Stimulus check fine print: A new formula could change your $1,400 payment


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The most important factor in the size of your third stimulus check — and whether you get the $1,400 paymentmuch moremuch less or none at all — comes to a head in whichever equation is part of the final $1.9 trillion stimulus bill. It was true for the first two payments, and it’s especially true for the upcoming check.

Once again, the IRS will need to recalibrate its calculations to set of variables that’s different in key ways from the first two, for example, by redefining certain stimulus income limits or who counts as a dependent (by the way, here’s how the new check compares to the $600 and $1,200 payments so far.) While the stimulus bill isn’t law yet — and the details about the check could change — we have enough to go on from the version of the bill that passed the House.

If the new check is approved as is, a family of four could get $5,600, versus the maximum $2,400 they received from the $600 second check. We’ll further explain below how it works. To keep you updated, here are the top things to know about stimulus payments today, including the timeline for receiving a third check and what happens when and if a third check is approved during tax season. This story is updated regularly.

 Stimulus check formula: Key things to know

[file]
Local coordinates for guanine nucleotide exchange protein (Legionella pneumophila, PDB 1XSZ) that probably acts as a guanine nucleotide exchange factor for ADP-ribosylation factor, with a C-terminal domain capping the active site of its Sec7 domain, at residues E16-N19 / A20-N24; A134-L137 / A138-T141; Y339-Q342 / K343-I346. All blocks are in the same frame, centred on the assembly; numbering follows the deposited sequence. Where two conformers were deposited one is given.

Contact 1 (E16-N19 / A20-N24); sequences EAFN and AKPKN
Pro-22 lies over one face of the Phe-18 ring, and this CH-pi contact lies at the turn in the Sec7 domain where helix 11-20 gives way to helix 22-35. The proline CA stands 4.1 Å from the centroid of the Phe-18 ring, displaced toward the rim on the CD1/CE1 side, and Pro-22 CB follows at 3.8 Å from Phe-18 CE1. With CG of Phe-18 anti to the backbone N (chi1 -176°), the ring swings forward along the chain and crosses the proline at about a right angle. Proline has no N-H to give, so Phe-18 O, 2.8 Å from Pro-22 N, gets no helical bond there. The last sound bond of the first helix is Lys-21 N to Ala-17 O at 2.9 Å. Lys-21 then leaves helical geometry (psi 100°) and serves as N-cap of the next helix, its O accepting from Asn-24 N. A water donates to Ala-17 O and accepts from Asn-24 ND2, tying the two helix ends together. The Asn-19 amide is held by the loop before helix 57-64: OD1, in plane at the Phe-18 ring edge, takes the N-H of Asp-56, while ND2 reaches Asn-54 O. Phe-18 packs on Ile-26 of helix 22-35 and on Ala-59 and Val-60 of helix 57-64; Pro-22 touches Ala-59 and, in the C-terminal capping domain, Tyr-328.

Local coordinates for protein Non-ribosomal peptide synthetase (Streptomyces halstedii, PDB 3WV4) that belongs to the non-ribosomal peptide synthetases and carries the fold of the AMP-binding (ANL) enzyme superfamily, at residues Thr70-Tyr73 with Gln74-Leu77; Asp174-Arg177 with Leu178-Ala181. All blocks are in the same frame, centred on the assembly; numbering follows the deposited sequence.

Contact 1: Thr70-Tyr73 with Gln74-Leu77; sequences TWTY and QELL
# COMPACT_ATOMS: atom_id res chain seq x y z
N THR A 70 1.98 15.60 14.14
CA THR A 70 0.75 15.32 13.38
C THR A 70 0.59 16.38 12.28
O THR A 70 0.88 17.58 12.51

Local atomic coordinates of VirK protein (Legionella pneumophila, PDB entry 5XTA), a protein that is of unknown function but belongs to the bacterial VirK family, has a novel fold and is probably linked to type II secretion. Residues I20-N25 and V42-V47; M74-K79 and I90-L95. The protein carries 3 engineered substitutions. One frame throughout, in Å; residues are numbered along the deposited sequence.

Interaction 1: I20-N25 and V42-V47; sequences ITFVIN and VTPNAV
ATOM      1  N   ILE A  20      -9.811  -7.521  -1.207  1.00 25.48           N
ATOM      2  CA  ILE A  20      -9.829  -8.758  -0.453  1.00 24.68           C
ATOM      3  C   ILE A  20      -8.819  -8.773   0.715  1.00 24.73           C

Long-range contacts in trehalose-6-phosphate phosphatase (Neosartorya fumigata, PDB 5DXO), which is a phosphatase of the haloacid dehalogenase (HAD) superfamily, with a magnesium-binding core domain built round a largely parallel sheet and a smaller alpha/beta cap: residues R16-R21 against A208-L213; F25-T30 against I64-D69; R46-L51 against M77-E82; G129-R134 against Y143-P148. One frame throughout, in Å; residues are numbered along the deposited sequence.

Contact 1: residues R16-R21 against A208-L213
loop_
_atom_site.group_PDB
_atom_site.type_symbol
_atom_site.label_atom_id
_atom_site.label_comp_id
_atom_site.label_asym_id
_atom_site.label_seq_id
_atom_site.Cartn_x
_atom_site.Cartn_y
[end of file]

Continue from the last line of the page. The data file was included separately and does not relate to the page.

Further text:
Before we dig into how a potential third stimulus check may change the equation and what the outcome would mean for you, here’s how it works. In general, your tax return is one of the most important factors in determining your stimulus check total. The other factors include your adjusted gross income, or AGI, and the stimulus check formula. You can still qualify for a stimulus check if you’re a nonfiler who doesn’t pay taxes too.

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The major variables the IRS plugs into the stimulus formula are:

  • Your AGI per your 2019 or 2020 federal tax returns.
  • Upper limits for single taxpayers, heads of household (for example, a single person with at least one child) and married couples filing jointly.
  • The number of eligible dependents you claim.
  • “Reduction” or “phase-out” rate — the amount your total would drop for every $1,000 you make above the income limit that allows you to qualify for the full check amount. In other words, this part of the equation calculates a partial payment if you don’t qualify for the full amount…Read more>>

Source:-cnet

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